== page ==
“Our results reveal the deleterious impact of the reorganization during the hospital moving on the CRBSI incidence rate, and the possible implication of inexperienced team of nurses” Elea et al (2015).
Elea, M.C., N’Guyen, M., Valdeyron, M.L., Quessada, T., Goudable, J., Loras-Duclaux, I., Marotte, S., Heissat, S., Restier, L., Lachaux, A. and Peretti, N. (2015) Dramatic increase of central venous catheter-related infections associated with a high turnover of the nursing team. Clinical Nutrition. March 26th. [epub ahead of print].
CLABSI rate increase associated with a high turnover of the nursing team http://ctt.ec/_xqU9+ @ivteam #ivteam
BACKGROUND & AIMS: This retrospective study evaluated the impact of new organization during the moving to a new university pediatric hospital on the incidence of central catheter-related blood stream infections (CRBSIs) among children on long-term parenteral nutrition.
METHODS: The study ran from April 2007 to March 2014, starting a year prior to reorganisation of the department of pediatric Hepato-Gastroenterology and Nutrition associated to moving the children to a new hospital in April 2008, and continuing for 6 years following the move. During this time, data from all children hospitalized in this department who received parenteral nutrition (PN) for more than 15 days were analysed.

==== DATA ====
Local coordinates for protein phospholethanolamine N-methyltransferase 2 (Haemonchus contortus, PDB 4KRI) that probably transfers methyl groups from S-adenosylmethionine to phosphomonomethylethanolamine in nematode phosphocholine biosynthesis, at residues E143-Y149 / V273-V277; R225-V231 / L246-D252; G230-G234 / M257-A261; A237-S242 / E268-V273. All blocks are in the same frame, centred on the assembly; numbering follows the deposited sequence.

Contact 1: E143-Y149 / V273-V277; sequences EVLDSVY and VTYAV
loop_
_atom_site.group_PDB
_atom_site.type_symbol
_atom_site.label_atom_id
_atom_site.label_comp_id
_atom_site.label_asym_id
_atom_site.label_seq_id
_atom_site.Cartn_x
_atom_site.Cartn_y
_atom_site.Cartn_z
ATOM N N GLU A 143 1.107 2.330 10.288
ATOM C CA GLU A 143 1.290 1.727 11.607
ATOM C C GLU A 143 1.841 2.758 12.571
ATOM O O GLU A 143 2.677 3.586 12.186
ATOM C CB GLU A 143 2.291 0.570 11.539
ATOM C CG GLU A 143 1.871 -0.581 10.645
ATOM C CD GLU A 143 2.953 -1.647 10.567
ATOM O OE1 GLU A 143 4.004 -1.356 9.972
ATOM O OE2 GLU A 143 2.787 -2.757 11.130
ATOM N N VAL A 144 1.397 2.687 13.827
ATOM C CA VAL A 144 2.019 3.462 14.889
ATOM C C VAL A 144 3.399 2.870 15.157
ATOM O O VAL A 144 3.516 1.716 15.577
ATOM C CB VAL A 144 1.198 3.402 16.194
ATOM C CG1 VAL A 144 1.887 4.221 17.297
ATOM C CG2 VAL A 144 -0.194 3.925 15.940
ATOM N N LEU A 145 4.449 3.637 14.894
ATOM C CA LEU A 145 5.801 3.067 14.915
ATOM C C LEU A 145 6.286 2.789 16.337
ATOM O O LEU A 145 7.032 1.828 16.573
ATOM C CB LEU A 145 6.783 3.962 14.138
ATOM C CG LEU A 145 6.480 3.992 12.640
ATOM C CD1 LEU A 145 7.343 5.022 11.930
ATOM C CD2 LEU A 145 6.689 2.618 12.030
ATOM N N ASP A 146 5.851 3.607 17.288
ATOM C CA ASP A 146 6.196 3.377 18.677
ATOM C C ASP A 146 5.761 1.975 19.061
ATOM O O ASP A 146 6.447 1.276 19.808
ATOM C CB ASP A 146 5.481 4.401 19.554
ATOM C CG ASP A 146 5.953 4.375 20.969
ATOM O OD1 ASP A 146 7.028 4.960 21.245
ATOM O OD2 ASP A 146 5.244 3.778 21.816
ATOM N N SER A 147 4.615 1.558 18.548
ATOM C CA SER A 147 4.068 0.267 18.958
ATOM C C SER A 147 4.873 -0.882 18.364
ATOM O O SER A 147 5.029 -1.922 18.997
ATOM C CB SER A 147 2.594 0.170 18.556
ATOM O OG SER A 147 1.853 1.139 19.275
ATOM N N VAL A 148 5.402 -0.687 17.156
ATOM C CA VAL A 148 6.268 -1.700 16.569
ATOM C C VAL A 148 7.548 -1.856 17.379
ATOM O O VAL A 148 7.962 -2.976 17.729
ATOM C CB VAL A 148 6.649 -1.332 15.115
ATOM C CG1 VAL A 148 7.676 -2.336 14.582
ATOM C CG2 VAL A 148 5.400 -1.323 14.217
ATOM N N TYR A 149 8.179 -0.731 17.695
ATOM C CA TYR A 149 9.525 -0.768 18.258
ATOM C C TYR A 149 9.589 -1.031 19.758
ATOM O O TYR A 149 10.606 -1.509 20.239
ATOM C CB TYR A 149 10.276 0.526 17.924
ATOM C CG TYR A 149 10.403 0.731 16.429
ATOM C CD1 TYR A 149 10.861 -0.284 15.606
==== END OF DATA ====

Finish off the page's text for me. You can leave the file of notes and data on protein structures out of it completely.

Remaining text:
RESULTS: During this 7-years study, 183 children aged 4.6 ± 0.5 years received prolonged PN. Intestinal diseases were the main aetiologies (89%), primarily short bowel syndrome (18.4%), Hirschsprung disease and CIPO (13.5%) and inflammatory bowel disease (13.8%). The mean durations of hospitalization and of PN during hospitalization were, respectively, 70 ± 2.1 and 55.7 ± 3.6 days. During the study period, 151 CRBSIs occurred in 77 children (42% of all patients), i.e. 14.8 septic episodes/1000 PN days and 12.0 septic episodes/1000 CVC days. No patient died of a central venous catheter-related infection. However, following the move from the older hospital to the newer one, the rate of CRBSIs significantly doubled, from 3.9/1000 to 8.8/1000 CVC days (p = 0.02). During the following 4 years, the incidence of CRBSIs tended to increase between the 2nd and the 5th year after the move: 11.3 (p = NS); 21.4 (p = 0.01); 17.3 (p = NS), 20.3/1000 (p = NS) CVC days. We also observed that after evaluations by the Department of Infection Control, nurse training and stabilization of the nursing team, the incidence decreased significantly from 20.3 to 11.1/1000 CVC days during the 6th year after the move (p = 0.01).
CONCLUSION: Our results reveal the deleterious impact of the reorganization during the hospital moving on the CRBSI incidence rate, and the possible implication of inexperienced team of nurses.
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